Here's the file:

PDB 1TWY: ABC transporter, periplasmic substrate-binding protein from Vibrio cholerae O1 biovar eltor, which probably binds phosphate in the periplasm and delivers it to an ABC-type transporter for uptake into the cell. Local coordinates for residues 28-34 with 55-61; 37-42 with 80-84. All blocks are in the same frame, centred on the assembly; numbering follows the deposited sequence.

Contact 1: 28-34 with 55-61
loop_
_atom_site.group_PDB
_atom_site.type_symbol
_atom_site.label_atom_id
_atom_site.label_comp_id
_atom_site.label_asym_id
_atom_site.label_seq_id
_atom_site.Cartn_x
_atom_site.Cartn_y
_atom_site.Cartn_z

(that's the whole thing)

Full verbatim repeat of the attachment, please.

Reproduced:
PDB 1TWY: ABC transporter, periplasmic substrate-binding protein from Vibrio cholerae O1 biovar eltor, which probably binds phosphate in the periplasm and delivers it to an ABC-type transporter for uptake into the cell. Local coordinates for residues 28-34 with 55-61; 37-42 with 80-84. All blocks are in the same frame, centred on the assembly; numbering follows the deposited sequence.

Contact 1: 28-34 with 55-61
loop_
_atom_site.group_PDB
_atom_site.type_symbol
_atom_site.label_atom_id
_atom_site.label_comp_id
_atom_site.label_asym_id
_atom_site.label_seq_id
_atom_site.Cartn_x
_atom_site.Cartn_y
_atom_site.Cartn_z